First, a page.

Nevertheless Sidney maintains that if love poetry leads man astray, we "need not say that poetry abuseth man's wit, but that man's wit abuseth poetry. Of the four charges against poets issued by the poet-haters, Sidney devotes the most space to refuting the final one, that Plato banned poets from his ideal republic. Simonides and Pindar made of the tyrant Hiero I a just king while, and here again Sidney follows Cicero, Plato was made the slave of Dionysius. For a clinching rhetorical effect Sidney, whose debt to Plato is everywhere apparent in The Defence of Poetry , reminds his readers that both Plato in the Symposium and the Phaedrus and Plutarch condoned the "abominable filthiness" of homosexuality.

Having thus exposed in Plato crimes far exceeding those of poets, Sidney rehabilitates his straw man. When he claims that in banning the poet from his republic Plato places the onus "upon the abuse, not upon poetry," one should remember that he began this passage by confessing that Plato was the most poetical of philosophers.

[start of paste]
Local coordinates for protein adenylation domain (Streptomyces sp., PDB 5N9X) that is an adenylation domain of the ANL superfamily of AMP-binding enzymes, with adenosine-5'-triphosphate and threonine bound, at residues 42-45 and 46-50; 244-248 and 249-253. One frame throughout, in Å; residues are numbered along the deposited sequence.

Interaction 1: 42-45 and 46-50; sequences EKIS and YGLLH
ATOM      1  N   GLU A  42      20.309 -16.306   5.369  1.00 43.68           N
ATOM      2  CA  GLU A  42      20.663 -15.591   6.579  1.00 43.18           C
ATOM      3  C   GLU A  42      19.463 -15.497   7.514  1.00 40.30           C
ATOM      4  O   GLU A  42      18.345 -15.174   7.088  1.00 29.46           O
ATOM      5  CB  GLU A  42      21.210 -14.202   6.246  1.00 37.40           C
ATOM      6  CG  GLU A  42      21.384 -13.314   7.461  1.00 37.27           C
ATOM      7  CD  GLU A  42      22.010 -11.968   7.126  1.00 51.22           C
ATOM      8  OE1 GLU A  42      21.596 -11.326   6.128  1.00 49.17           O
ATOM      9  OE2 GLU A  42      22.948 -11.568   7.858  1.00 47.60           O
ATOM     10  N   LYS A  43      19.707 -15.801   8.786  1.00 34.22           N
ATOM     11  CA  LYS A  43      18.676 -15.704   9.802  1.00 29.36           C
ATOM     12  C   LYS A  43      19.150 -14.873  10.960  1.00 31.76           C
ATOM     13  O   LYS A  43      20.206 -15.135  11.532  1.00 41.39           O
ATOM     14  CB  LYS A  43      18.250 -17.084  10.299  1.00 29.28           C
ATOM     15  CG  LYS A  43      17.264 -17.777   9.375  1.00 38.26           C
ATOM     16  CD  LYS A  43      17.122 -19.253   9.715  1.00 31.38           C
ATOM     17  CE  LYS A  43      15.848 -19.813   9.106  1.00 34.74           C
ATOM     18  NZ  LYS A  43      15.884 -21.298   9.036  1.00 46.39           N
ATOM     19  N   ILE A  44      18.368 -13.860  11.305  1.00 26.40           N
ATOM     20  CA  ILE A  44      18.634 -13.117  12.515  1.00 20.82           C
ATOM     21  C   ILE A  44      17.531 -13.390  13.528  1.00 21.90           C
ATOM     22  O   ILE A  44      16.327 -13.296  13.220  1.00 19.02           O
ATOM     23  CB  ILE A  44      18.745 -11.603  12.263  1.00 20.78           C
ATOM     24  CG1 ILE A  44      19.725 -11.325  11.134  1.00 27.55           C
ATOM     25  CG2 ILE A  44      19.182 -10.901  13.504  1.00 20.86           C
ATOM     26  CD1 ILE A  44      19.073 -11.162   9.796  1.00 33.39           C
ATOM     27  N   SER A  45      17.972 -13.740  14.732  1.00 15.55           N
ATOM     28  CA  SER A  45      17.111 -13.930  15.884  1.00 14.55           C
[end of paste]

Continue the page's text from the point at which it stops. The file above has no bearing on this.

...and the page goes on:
Plato's strictures were directed toward practitioners of mimesis rather than mimesis itself: "Plato therefore Restating the hugely problematic conditions of mimesis he had already presented in the Cyrus passage, he concludes that "they that delight in poesy itself should seek to know what they do, and how they do and especially look in the unflattering glass of reason" emphasis added.

For poetry must be led gently--or rather it must lead, as it cannot be acquired by "human skill. Sidney is typical of his age in praising Geoffrey Chaucer 's Troilus and Criseyde circa but exceptional in acknowledging that Englishmen of his time had not mastered Chaucerian metrics: "I know not whether to marvel more, either that he in that misty time could see so clearly, or that we in this age go so stumblingly after him. None of this is controversial. However, Sidney's subsequent discussion of The Shepheardes Calender raises the question of how well, if at all, Sidney and Spenser were acquainted.